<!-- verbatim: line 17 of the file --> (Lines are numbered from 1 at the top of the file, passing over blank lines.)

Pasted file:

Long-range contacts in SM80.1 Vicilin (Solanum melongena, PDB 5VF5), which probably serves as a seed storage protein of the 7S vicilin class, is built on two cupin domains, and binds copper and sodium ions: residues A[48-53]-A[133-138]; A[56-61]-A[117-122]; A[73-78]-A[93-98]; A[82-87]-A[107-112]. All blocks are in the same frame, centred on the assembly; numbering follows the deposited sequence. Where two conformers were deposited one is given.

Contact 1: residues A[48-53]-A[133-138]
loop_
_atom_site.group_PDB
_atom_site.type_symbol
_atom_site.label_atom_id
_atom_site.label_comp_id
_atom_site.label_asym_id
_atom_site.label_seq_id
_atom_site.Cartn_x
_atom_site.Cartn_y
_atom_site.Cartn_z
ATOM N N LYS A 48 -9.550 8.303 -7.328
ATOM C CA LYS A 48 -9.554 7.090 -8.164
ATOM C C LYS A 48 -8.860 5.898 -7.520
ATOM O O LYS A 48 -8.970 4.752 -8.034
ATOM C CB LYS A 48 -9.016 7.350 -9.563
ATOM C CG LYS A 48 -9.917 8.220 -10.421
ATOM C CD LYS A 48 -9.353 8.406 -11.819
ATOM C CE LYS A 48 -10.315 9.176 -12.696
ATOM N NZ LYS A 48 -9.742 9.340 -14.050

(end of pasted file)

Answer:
ATOM C CB LYS A 48 -9.016 7.350 -9.563